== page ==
Mommie Dearest: Similac Takes On The Mommy Wars

Have you seen the new Similac Formula ad? You must have, it’s everywhere. All up in my Facebook and Twitter feeds, with everyone posting it along with a “Hell, yeah!” or some other affirming shout out.

The video takes on the “Mommy Wars,” pitting all the different stereotypical parenting ideologies against each other. We’ve got the formula feeders and the breastfeeders, the working moms and the stay-at-home moms, the babywears and the stroller users. The ad even happens to toss in a group of dads for good measure. All these groups meet up in the park and sling a bunch of tired old one-liners at each other in a sad attempt to throw shade.

“Oh, look. The breast police have arrived.”

“A hundred percent breastfed, straight from the source!”

“Drug-free, pool birth, dolphin assisted.”

“Oh, disposable diapers. Apparently we don’t care about the environment.”

And so on.

While the various mommy gangs (and the one dad gang) all step up like the second coming of West Side Story, one mom loses a grip on her stroller in the frenzy, sending her baby careening down a hill. Everyone stops their beef and rushes to the baby’s aid, coming together in a kumbaya of what’s important. That snaps them out of their Mommy War rage and all is well. Similac closes it out with “Welcome to the Sisterhood of Motherhood.”

Listen, I’m the first one to call out the so-called “Mommy Wars.” I appreciate what Similac is trying to do here, but it all rings a bit disingenuous to me, to be honest. It’s like when Dove or other companies try to serve up the “real beauty” campaigns. I appreciate calling out beauty norms and reminding women that real beauty comes from within, but coming from a company whose goal is to make money off of selling health and beauty products, well…

Evolutionary Parenting tackles the Similac ad and helps give voice to my less than excited feelings about it:

“This ad has perpetuated the mommy wars more than any comment by me could. It has primed women (and men?) to think of parenting, discourse on parenting (including infant feeding, birth, etc.) in “us versus them” mentality. Not only is that mentality out in full force when it comes to how we think or talk about this specific ad (after all, it’s my not liking it that has led to all sorts of negative comments), but also in how any discussion about feeding (or babywearing or birth or work) is now automatically framed in the mommy wars context, even when the comment or discourse doesn’t belong there. This is the kind of attitude that shuts down discussions and in turn, shuts down any hope of change in our society. It’s the way to say, “the status quo is working and don’t rock the boat” when we know that’s not the case because approximately 60% of women who DON’T want to supplement with formula end up doing so.”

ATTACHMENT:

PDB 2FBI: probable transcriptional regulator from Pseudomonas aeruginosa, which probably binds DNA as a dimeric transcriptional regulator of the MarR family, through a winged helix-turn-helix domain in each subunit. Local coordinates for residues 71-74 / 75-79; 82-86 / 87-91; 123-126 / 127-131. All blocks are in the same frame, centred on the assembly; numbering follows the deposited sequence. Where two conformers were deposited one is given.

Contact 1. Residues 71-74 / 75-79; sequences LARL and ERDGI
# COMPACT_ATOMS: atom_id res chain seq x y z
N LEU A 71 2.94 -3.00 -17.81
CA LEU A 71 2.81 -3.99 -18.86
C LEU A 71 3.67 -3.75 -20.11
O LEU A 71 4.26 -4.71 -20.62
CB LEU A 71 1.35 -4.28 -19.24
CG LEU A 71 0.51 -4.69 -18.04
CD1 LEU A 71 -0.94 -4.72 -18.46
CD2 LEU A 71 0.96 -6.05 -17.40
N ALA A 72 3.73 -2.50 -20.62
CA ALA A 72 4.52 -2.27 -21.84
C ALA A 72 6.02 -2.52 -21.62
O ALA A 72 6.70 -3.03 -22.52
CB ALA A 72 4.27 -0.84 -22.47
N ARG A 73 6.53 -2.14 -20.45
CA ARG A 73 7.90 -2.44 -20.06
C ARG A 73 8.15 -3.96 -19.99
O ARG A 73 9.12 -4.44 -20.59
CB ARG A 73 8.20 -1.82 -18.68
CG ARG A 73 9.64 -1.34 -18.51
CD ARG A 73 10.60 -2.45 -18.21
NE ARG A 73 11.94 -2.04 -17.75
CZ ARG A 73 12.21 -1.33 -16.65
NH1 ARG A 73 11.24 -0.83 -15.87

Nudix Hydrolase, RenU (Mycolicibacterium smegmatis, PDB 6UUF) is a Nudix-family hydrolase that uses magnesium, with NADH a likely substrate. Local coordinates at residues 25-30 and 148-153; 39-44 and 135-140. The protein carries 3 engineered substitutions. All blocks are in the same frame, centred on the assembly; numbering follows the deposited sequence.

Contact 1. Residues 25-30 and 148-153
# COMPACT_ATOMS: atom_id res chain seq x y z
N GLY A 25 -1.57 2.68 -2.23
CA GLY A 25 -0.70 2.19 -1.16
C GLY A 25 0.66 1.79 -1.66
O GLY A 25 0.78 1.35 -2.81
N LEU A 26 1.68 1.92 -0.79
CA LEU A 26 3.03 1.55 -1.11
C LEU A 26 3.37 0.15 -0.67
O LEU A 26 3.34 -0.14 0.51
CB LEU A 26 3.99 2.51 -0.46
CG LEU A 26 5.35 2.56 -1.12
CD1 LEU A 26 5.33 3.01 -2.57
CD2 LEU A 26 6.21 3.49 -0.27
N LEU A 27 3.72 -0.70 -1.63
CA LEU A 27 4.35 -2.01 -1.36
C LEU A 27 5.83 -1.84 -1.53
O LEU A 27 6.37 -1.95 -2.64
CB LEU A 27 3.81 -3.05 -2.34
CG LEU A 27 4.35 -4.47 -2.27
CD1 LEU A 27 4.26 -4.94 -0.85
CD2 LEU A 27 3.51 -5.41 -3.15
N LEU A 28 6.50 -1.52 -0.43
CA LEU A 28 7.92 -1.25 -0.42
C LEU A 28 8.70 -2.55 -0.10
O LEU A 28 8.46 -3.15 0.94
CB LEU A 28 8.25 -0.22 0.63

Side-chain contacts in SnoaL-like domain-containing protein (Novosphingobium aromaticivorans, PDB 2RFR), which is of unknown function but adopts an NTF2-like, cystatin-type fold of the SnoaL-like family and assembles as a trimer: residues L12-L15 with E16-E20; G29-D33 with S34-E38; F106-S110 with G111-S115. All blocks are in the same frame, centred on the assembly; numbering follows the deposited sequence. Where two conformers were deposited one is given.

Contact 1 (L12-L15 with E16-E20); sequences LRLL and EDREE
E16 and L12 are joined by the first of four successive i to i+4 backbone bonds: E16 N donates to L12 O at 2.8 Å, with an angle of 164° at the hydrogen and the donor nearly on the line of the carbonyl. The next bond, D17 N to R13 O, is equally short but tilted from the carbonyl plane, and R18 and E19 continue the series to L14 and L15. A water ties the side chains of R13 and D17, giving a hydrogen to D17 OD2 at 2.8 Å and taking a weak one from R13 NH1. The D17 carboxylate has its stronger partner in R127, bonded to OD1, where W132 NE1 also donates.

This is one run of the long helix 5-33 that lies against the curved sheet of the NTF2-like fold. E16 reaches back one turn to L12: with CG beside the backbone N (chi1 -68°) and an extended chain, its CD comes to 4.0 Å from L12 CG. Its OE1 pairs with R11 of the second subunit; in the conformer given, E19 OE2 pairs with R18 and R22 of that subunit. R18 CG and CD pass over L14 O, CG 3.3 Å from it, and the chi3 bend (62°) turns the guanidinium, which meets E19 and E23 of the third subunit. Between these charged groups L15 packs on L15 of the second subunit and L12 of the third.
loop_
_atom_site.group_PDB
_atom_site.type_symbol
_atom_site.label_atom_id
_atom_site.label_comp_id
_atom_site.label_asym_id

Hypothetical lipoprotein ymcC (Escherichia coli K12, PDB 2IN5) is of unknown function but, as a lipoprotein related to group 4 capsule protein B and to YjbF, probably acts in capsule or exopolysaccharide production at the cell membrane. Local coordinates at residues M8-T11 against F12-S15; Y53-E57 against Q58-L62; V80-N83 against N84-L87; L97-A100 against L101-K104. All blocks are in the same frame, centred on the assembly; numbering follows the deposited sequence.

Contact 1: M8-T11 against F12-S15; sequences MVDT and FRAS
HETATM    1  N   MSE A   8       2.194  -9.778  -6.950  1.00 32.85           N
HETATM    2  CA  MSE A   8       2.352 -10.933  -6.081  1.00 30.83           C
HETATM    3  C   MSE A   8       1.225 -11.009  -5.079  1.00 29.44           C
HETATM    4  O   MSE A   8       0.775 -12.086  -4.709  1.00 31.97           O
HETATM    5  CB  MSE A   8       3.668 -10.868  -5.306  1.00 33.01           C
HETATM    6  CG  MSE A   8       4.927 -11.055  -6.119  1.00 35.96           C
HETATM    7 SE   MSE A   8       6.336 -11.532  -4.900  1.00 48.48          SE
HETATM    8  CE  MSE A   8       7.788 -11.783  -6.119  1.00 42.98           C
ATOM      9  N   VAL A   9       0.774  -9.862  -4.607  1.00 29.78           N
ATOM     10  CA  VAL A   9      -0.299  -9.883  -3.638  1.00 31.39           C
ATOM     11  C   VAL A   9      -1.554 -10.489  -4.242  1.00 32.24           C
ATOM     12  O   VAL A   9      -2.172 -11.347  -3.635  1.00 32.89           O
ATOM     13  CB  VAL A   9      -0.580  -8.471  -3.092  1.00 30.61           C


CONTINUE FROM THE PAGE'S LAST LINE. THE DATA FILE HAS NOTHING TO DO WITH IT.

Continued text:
The “us versus them” mentality is spot on. And it’s very real. Motherhood — especially as it’s portrayed in the media — is very compartmentalized. Cry it out vs. co-sleep, breastmilk vs. formula, stay-at-home vs. working mom, cloth vs. disposable, strollers vs. babywearing. When in reality, we know that it’s not so black and white, but rather a whole mix of grey. Having a company purport to want to do away with the Mommy Wars by making a commercial personifying all the various aspects of them feels off. Tying it all up with a saccharine ribbon of #SisterhoodUnite is too easy, and undermines the very real issues at play when it comes to what affects and impacts parents.

What if instead of cutesy commercials, Similac put that money toward programs and policies that actually benefited mothers and families? What if instead, these commercials called out the fact that we *still* lack a mandated, paid family leave policy in this country? What if instead of highlighting these manufactured and hyperbolic differences, Similac focused on actual solutions beyond a hashtag?

This isn’t Similac’s first foray into the world of “no judgment marketing.” But their last round didn’t really do much to douse the flames of the Mommy Wars and actually made folks suspect of their motives”. What makes them think that #SisterhoodUnite will be any different?